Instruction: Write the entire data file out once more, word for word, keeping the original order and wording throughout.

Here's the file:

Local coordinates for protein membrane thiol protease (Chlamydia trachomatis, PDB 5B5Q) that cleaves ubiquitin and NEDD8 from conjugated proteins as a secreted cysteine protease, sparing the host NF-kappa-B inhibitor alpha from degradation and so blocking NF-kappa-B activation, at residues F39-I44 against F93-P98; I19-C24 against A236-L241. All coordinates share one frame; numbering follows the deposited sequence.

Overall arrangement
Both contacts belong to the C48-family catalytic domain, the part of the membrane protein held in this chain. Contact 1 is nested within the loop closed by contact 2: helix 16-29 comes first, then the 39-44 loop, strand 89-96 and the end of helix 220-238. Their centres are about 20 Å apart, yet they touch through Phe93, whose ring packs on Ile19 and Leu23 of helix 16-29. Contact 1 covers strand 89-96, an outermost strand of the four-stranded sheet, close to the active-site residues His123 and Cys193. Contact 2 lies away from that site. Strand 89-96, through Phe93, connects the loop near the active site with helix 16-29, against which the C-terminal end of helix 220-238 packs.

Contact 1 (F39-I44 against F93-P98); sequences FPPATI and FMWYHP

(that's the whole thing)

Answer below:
Local coordinates for protein membrane thiol protease (Chlamydia trachomatis, PDB 5B5Q) that cleaves ubiquitin and NEDD8 from conjugated proteins as a secreted cysteine protease, sparing the host NF-kappa-B inhibitor alpha from degradation and so blocking NF-kappa-B activation, at residues F39-I44 against F93-P98; I19-C24 against A236-L241. All coordinates share one frame; numbering follows the deposited sequence.

Overall arrangement
Both contacts belong to the C48-family catalytic domain, the part of the membrane protein held in this chain. Contact 1 is nested within the loop closed by contact 2: helix 16-29 comes first, then the 39-44 loop, strand 89-96 and the end of helix 220-238. Their centres are about 20 Å apart, yet they touch through Phe93, whose ring packs on Ile19 and Leu23 of helix 16-29. Contact 1 covers strand 89-96, an outermost strand of the four-stranded sheet, close to the active-site residues His123 and Cys193. Contact 2 lies away from that site. Strand 89-96, through Phe93, connects the loop near the active site with helix 16-29, against which the C-terminal end of helix 220-238 packs.

Contact 1 (F39-I44 against F93-P98); sequences FPPATI and FMWYHP